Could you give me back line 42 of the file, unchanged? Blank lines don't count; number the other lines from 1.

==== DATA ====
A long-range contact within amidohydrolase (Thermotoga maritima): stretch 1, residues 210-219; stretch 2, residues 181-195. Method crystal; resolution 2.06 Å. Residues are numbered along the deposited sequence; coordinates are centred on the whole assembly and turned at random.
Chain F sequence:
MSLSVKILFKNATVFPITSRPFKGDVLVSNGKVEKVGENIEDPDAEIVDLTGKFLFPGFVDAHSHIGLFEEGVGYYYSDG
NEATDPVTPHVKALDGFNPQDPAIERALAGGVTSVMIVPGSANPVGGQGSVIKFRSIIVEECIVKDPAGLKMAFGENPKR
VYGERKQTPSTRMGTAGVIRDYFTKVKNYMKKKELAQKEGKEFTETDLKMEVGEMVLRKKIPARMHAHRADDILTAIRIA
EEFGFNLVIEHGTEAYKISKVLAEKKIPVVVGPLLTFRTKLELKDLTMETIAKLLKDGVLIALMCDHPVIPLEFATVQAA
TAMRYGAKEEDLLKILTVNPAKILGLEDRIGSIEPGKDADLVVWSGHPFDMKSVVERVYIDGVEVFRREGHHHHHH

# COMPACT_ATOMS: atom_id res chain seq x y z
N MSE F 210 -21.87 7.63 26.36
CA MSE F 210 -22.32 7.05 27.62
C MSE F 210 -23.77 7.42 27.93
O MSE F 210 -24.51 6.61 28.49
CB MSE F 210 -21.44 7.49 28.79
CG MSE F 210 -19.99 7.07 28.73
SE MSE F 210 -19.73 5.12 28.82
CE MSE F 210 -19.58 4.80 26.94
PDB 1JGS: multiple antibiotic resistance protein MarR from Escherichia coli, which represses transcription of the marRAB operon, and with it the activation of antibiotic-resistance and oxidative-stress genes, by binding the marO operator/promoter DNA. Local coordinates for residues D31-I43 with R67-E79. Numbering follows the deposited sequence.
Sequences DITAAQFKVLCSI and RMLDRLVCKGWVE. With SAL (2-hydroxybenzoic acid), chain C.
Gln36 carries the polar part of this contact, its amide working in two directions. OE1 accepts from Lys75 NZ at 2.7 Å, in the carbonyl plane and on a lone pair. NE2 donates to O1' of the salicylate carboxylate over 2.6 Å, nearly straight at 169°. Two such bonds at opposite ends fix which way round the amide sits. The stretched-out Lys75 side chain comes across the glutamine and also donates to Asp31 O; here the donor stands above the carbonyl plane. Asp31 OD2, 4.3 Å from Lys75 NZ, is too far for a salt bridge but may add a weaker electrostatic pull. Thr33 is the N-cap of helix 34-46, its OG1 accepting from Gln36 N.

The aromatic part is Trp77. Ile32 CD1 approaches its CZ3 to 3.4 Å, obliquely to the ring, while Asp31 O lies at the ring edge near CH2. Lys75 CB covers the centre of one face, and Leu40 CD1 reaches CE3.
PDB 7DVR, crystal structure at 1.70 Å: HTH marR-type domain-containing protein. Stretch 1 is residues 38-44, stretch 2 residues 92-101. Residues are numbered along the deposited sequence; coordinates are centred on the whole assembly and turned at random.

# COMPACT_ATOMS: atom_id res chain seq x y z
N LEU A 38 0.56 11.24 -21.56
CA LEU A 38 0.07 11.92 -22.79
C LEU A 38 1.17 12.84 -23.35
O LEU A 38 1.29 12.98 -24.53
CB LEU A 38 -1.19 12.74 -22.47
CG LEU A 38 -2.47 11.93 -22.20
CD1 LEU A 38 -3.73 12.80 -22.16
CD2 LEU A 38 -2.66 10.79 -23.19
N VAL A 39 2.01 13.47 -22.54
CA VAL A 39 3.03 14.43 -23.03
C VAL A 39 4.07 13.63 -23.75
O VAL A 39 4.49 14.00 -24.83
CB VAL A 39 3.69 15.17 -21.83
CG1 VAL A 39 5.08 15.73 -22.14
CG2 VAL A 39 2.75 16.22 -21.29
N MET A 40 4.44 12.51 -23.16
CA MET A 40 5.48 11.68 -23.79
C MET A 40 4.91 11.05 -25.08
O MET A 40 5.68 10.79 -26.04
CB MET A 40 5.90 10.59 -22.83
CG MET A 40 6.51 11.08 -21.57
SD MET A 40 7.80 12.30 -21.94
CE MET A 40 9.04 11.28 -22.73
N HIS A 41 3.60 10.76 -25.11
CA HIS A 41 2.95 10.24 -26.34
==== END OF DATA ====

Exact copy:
CB MET A 40 5.90 10.59 -22.83